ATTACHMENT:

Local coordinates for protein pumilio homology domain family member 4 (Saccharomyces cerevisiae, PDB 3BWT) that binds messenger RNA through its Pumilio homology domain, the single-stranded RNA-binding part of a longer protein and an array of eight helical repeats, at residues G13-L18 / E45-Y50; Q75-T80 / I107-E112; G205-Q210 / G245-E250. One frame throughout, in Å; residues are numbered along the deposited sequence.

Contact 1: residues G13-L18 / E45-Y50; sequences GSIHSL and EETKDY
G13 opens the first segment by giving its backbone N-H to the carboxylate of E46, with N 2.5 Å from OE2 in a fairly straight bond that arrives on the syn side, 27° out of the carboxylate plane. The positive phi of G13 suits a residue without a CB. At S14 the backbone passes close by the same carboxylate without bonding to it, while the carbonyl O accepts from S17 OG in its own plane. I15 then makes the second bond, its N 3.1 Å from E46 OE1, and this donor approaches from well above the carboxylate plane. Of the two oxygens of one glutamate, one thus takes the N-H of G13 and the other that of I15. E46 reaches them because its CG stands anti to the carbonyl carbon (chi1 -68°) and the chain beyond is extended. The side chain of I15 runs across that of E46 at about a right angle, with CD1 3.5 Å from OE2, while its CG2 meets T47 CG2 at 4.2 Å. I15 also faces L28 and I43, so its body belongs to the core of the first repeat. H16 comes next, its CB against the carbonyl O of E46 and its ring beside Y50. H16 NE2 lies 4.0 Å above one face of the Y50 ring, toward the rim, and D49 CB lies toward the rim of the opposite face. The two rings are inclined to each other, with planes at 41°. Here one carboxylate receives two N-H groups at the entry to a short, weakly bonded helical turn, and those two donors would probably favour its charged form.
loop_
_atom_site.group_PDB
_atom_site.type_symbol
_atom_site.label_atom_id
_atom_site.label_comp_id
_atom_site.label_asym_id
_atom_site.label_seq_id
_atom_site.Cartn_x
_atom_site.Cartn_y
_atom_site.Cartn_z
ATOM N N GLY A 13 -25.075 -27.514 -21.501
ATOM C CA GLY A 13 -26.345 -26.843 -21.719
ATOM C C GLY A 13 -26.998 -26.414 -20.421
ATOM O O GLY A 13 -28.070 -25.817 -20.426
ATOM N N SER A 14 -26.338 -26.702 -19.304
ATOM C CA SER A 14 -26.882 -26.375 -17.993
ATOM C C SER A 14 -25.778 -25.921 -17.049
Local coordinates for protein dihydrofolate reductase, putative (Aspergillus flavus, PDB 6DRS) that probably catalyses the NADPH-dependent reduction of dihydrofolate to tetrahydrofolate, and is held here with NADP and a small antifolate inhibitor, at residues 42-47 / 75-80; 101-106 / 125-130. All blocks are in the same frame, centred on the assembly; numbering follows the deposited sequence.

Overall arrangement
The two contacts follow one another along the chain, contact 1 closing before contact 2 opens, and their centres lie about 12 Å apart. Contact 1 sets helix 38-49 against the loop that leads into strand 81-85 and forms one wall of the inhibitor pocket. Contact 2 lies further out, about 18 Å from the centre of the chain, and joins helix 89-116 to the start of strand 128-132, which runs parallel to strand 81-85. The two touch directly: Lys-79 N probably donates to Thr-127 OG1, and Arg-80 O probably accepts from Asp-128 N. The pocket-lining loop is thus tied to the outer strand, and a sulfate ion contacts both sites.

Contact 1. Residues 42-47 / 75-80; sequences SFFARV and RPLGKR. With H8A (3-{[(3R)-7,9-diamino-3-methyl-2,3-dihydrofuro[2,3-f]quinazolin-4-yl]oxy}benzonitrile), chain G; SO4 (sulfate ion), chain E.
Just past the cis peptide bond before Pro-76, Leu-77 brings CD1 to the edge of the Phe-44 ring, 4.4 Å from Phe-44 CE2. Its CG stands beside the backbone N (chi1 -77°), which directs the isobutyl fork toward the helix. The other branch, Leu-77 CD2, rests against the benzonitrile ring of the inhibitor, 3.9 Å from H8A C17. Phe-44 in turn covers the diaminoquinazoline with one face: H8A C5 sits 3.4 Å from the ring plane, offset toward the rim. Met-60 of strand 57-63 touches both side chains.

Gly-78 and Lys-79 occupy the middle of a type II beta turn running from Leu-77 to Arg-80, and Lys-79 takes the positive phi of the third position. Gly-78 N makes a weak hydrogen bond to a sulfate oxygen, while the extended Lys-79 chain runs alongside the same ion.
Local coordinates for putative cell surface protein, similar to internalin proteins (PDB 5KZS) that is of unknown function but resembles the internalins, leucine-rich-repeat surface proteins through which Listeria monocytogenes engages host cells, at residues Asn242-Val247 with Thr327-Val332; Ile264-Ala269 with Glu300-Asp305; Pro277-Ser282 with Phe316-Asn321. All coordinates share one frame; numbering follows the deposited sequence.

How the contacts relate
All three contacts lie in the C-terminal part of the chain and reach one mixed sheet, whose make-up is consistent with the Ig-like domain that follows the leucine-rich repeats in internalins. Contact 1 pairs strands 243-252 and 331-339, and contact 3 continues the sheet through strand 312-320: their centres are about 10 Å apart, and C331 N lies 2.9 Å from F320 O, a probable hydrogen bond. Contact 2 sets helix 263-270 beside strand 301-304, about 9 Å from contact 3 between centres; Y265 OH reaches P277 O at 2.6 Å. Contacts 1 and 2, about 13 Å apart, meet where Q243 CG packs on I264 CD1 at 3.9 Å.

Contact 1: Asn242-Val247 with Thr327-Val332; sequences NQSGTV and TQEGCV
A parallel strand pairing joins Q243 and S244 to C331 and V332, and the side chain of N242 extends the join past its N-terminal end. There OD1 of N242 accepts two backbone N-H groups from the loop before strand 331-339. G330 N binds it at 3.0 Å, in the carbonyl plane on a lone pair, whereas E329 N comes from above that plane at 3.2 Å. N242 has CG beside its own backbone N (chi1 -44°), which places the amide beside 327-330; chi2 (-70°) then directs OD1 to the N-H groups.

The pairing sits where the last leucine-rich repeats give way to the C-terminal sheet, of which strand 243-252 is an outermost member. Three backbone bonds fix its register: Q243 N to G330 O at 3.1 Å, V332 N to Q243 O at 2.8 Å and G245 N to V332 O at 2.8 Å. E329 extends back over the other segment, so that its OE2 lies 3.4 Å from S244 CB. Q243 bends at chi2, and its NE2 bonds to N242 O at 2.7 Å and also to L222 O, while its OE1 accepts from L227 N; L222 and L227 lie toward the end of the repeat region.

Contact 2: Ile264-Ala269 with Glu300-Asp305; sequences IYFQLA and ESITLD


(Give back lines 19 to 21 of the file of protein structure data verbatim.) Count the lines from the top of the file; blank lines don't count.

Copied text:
ATOM C CA SER A 14 -26.882 -26.375 -17.993
ATOM C C SER A 14 -25.778 -25.921 -17.049
Local coordinates for protein dihydrofolate reductase, putative (Aspergillus flavus, PDB 6DRS) that probably catalyses the NADPH-dependent reduction of dihydrofolate to tetrahydrofolate, and is held here with NADP and a small antifolate inhibitor, at residues 42-47 / 75-80; 101-106 / 125-130. All blocks are in the same frame, centred on the assembly; numbering follows the deposited sequence.